How much is paid?

State/County Program:  Some counties pay market value or could be limited to a maximum. price/acre or a percentage of market value

Land Trusts: (See previous answer.)

How long does it take?

State/County Program: Most counties have long backlogs of qualified farms seeking to be placed under easement. The highest ranked farms are protected first and lower ranked farms may have to wait for years or decades to be protected. Once a farm ranks high enough for funding, there is a multi-month, sometimes multi-year, process of completing the transaction.

Land Trusts:  Generally a few months. The amount of time will vary depending on whether an appraisal and other preparation work are needed.

Are there federal income tax deductions available for easement donations and bargain sales?

State/County Program: The deed language required for easements purchased using state money does not conform with federal requirements for qualified conservation contributions. (If a county is not using state money, flexibility might exist to better address tax issues.)

Land Trusts:  Yes, if structured properly.

What is the purpose or objective of the conservation easement?

State/County Program:  The law establishing the program describes it as preventing development or improvement for any purpose other than agricultural production.

Land Trusts: Mutually agreed to by landowner and land trust. Protection of soil resources is a typical objective. Objectives might also include protecting scenic views, water quality, and other natural resources.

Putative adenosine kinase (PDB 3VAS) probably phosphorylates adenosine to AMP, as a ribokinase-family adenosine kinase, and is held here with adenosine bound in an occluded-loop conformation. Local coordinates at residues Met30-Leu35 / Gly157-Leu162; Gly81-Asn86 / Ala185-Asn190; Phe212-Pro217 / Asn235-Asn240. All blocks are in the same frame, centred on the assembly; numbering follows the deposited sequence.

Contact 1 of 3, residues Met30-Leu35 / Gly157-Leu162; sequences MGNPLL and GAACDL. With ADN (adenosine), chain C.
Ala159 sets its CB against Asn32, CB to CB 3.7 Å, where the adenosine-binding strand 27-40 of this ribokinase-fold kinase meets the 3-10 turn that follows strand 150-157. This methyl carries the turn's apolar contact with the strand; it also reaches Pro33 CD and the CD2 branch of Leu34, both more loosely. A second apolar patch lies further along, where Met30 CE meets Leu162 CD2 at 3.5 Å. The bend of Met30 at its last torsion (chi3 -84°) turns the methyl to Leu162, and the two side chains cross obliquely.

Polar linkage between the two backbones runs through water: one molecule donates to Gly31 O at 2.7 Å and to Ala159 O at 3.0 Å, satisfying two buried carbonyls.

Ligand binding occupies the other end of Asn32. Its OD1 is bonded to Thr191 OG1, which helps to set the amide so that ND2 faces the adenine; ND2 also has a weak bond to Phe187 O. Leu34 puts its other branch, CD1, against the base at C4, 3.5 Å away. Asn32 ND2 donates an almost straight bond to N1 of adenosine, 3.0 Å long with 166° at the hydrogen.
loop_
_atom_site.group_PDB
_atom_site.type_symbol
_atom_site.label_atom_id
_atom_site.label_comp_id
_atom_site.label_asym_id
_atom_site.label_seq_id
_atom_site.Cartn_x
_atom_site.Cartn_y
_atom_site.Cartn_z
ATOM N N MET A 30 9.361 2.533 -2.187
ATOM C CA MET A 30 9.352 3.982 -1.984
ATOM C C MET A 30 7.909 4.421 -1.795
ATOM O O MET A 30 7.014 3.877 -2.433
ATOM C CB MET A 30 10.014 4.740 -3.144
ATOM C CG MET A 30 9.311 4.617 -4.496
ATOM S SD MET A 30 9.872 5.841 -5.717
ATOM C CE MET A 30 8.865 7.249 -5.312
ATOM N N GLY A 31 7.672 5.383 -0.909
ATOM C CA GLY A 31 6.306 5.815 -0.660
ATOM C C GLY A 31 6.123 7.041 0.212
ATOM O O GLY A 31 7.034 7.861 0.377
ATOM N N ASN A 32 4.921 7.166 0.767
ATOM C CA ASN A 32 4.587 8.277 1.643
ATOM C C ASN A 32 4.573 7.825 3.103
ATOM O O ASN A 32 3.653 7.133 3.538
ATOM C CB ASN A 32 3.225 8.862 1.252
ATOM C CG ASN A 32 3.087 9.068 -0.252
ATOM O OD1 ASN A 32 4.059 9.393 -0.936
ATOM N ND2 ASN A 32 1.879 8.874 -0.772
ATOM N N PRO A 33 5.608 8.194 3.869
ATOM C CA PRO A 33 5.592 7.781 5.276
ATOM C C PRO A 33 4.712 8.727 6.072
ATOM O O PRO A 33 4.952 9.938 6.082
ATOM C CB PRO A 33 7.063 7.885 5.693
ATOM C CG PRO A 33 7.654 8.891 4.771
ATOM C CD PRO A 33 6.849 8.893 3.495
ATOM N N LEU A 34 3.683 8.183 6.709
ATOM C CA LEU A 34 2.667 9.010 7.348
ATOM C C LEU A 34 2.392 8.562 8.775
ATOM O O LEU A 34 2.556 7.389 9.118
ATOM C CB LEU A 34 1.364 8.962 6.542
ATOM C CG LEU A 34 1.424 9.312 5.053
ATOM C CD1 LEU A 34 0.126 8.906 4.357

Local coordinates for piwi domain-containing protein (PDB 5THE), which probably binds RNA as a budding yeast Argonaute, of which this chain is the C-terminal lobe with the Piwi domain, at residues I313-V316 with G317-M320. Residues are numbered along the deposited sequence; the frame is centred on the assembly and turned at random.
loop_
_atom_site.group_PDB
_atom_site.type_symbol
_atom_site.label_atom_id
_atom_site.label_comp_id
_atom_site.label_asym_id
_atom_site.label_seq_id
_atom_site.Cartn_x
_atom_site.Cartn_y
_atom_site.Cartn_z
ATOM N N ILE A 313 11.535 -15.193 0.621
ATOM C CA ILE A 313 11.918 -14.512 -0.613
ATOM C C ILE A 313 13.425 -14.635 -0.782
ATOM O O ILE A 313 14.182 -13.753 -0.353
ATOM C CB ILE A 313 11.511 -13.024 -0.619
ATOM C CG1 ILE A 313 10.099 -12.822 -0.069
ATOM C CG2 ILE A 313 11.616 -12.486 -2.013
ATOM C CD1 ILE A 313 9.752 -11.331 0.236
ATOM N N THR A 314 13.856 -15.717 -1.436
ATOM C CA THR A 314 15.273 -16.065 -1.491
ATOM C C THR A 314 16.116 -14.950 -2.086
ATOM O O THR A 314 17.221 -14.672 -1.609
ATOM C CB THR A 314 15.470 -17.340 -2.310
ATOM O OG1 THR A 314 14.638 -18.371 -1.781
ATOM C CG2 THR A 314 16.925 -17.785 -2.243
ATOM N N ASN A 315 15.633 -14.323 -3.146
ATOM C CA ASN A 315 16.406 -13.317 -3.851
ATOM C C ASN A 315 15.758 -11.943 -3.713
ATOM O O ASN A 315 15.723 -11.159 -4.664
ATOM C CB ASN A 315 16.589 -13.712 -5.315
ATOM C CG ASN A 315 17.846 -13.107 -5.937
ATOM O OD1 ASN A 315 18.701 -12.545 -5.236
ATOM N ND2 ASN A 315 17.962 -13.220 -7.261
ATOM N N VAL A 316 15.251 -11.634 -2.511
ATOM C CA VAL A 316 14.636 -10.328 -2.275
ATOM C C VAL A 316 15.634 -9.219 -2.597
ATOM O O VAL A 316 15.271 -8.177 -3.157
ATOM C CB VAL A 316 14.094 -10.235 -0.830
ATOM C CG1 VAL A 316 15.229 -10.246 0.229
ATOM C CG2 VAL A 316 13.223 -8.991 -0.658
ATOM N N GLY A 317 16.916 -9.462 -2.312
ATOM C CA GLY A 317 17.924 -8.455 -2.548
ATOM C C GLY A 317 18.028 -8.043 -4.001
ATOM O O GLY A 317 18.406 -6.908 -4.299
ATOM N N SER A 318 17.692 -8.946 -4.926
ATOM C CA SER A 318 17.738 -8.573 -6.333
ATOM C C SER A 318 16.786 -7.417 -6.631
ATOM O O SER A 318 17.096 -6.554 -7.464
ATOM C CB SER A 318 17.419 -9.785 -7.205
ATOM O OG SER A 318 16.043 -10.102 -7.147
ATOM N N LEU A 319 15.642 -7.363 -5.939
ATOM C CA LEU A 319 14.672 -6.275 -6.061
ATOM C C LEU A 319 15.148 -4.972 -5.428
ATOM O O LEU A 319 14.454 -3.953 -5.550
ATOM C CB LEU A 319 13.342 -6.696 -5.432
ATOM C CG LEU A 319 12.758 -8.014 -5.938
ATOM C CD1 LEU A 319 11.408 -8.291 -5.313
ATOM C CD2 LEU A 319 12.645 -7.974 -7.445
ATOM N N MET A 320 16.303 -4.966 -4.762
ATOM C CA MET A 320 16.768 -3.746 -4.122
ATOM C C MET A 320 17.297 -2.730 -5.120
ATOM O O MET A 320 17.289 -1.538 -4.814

What are the restrictions on the use of the property in support of the purpose?

State/County Program: All activities and improvements on the land must be associated with agricultural production (with a few exceptions).

Land Trusts: Mutually agreed to by the landowner and land trust.

Does the easement allow natural gas drilling and infrastructure?

State/County Program:  Yes.

Land Trusts:  Depends on what is mutually agreed to by the landowner and land trust.

Does the easement allow subdivision?

State/County Program:  Rules vary by county.

Land Trusts:  Depends on what is mutually agreed to by the landowner and land trust.

Can the landowner build an additional residence on the eased land?

State/County Program:  In addition to structures existing on the land on the date the easement is granted, landowners can build one additional residential structure as the principal residence for the landowner or to house farm employees.